The Landing Page is like the chocolate flavor of online projects. Sooner or later you’re gonna need it. While you probably shouldn’t spend months building it out, it is an important piece of the puzzle and you should make sure it is optimized for your goal (subscriptions, sales etc).
I decided to make a quick guide on what goes into making an optimized landing page. By the end of this article you will have a good high level idea of what pieces you need to incorporate in your landing page.
The easiest way to approach the Landing Page is to break it into small digestible components (you might literally want to do that if you’re coding in React haha).
The Hero Section
The first thing your users will see when they land on your website is the Hero. This is the big headline + accompanying image you see on most landing pages. The objective of the Hero is to a) capture the attention of the user and b) explain what exactly your product or service does.
You want to be succinct here. For example, Notion has a headline of All-in-one workplace. The sub heading further explains this: One tool for your whole team. Write, plan, and get organized. In a few words you have an idea of what they are about.
You also will typically have a Call-To-Action button or buttons next to your headline so users can immediately convert. This can be signing up or subscribing for your product.
You often see some social proof supplementing your hero. This can come later on in the form of customer reviews/testimonials as well (talked about later) so it can be considered optional but if you have companies already using your product this is a good place to add their logos to signal trustworthiness.
The How-It-Works Section
The how it works section quickly gives a brief overview of how your product achieves what it claims in the Hero. Again — you want to keep this short and simple. You can have a more detailed how to guide in other sections of your website.
It’s very common to show this in terms of Steps with some visuals. For example, Ubers would be Step 1) Request Ride on app, Step 2) Get in car and Step 3) Get off at your destination.
The Benefits Section
This is probably the biggest section in terms of space. You usually see the classic side by side layout of description-image, image-description (on desktop). The objective is to hammer home the benefits of your product. Note: this is different from the how it works section. You should focus on the pain you are solving and the value you bring to the customer.
A standard way to go about it is to talk about a pain in the first part (Are you tired of waiting for a cab?) and then hit them with the value of your product (now you can request a ride in a matter of minutes using your smartphone). The images are a good way to supplement the emotion of the benefit (sad, frustrated, happy, winning etc).
Depending on your product you might not need a features section if you feel the how it works + benefits sections have gotten your points across. But it is a good way to highlight product attributes.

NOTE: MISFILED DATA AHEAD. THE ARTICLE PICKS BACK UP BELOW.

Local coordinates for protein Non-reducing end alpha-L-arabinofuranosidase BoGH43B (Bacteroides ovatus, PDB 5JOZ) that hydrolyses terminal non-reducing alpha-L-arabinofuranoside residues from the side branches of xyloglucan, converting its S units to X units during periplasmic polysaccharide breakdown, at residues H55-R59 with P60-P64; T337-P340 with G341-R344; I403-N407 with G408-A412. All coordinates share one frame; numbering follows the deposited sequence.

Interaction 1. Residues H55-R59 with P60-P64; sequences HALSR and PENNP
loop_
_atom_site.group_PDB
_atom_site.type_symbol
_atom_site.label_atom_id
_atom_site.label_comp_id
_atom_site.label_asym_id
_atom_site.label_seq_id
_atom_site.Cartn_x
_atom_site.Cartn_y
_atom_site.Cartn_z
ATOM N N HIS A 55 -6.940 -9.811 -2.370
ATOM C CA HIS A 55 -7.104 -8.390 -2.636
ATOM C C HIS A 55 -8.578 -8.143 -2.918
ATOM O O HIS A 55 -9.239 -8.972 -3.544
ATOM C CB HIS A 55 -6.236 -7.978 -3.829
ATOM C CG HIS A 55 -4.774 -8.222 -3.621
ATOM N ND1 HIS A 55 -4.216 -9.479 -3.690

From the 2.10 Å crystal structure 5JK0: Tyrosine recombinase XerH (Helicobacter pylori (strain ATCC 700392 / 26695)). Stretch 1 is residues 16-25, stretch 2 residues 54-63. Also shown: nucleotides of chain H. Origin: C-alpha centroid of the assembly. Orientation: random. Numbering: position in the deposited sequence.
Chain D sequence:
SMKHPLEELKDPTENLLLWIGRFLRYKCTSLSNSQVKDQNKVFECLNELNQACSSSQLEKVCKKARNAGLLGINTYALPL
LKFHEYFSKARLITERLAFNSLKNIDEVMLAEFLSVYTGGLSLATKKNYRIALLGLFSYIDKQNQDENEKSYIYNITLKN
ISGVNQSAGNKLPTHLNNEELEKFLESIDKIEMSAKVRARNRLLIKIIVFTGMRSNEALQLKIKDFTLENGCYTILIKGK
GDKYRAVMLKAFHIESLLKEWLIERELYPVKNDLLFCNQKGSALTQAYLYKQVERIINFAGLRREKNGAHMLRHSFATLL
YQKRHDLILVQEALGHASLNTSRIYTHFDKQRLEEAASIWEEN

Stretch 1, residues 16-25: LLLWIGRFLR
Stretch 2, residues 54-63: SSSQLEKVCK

It’s also a good way to highlight supplementary product features and get in the obligatory buzzwords (supercharge your workflow, multi-disciplinary, fancy company integration etc).
Alright — you’re on the home stretch now. You’ve gotten your points across about why your product is awesome. Now you just need to tackle that last nagging doubt that customers will have. Basically — the question boils down to, ‘How can I trust you?’ And the best way to answer that is by showing existing customer testimonials that can vouch for you/your product.
The Final Call-To-Action
Congratulations! You’ve done all you can. From catching their attention, to delivering your message, to removing any doubts about your product. Now all that is left is to once again ask them to buy/subscribe/whatever action you want them to take. This can be as simple as showing them a button or email capture form.
You don’t necessarily have to follow this order I have laid out. A lot of times features are shown before benefits or testimonials are positioned more towards the top. It really depends on your messaging. My advice is to test out different variations and see what feels more natural.
Header & Footer
I didn’t include these as part of the landing page because they are usually part of every page of your website and there is nothing inherently landing page related about them. You can play around with them, especially the header, to add to the visual aesthetic of your landing page. The footer is mostly reserved for links to other pages/resources etc.
And that’s it! By following these steps you have crafted a time tested funnel that will hopefully lead to more conversions whether that be sales or subscriptions or something else.
Want a done for you Landing Page?
Maybe you don’t want to go through the hassle of creating all these different pieces. I built a set of React + TailwindCSS Landing Page Templates based on these principles so people can kickstart their projects and focus on their products and messaging rather than the tedious parts of setting everything up.
If you are interested you can check those out here: https://reacttails.netlify.app/templates